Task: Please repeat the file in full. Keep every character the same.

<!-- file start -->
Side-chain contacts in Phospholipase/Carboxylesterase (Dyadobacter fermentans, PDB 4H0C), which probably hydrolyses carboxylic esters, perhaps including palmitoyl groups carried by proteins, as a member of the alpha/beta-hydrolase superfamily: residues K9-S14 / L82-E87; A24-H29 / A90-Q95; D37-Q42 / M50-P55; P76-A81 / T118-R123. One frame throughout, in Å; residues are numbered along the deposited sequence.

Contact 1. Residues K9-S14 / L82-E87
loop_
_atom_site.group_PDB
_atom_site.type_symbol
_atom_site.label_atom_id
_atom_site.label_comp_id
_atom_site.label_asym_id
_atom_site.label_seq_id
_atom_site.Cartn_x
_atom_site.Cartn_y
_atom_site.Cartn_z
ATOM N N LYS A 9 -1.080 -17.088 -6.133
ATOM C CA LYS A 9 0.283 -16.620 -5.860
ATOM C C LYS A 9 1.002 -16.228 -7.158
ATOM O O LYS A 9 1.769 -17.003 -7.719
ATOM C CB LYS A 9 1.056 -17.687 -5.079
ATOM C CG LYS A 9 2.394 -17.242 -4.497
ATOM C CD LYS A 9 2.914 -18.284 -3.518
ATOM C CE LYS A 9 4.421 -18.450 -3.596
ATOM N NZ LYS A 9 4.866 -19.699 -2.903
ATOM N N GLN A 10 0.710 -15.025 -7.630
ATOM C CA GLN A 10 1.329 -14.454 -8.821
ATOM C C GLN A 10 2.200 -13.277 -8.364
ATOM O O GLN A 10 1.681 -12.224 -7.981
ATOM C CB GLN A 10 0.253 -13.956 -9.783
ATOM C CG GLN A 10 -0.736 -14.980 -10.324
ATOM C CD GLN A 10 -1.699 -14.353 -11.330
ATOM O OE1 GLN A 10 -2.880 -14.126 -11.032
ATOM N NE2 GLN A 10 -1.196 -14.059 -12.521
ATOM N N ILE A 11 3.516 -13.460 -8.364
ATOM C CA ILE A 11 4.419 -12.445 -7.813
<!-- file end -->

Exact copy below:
Side-chain contacts in Phospholipase/Carboxylesterase (Dyadobacter fermentans, PDB 4H0C), which probably hydrolyses carboxylic esters, perhaps including palmitoyl groups carried by proteins, as a member of the alpha/beta-hydrolase superfamily: residues K9-S14 / L82-E87; A24-H29 / A90-Q95; D37-Q42 / M50-P55; P76-A81 / T118-R123. One frame throughout, in Å; residues are numbered along the deposited sequence.

Contact 1. Residues K9-S14 / L82-E87
loop_
_atom_site.group_PDB
_atom_site.type_symbol
_atom_site.label_atom_id
_atom_site.label_comp_id
_atom_site.label_asym_id
_atom_site.label_seq_id
_atom_site.Cartn_x
_atom_site.Cartn_y
_atom_site.Cartn_z
ATOM N N LYS A 9 -1.080 -17.088 -6.133
ATOM C CA LYS A 9 0.283 -16.620 -5.860
ATOM C C LYS A 9 1.002 -16.228 -7.158
ATOM O O LYS A 9 1.769 -17.003 -7.719
ATOM C CB LYS A 9 1.056 -17.687 -5.079
ATOM C CG LYS A 9 2.394 -17.242 -4.497
ATOM C CD LYS A 9 2.914 -18.284 -3.518
ATOM C CE LYS A 9 4.421 -18.450 -3.596
ATOM N NZ LYS A 9 4.866 -19.699 -2.903
ATOM N N GLN A 10 0.710 -15.025 -7.630
ATOM C CA GLN A 10 1.329 -14.454 -8.821
ATOM C C GLN A 10 2.200 -13.277 -8.364
ATOM O O GLN A 10 1.681 -12.224 -7.981
ATOM C CB GLN A 10 0.253 -13.956 -9.783
ATOM C CG GLN A 10 -0.736 -14.980 -10.324
ATOM C CD GLN A 10 -1.699 -14.353 -11.330
ATOM O OE1 GLN A 10 -2.880 -14.126 -11.032
ATOM N NE2 GLN A 10 -1.196 -14.059 -12.521
ATOM N N ILE A 11 3.516 -13.460 -8.364
ATOM C CA ILE A 11 4.419 -12.445 -7.813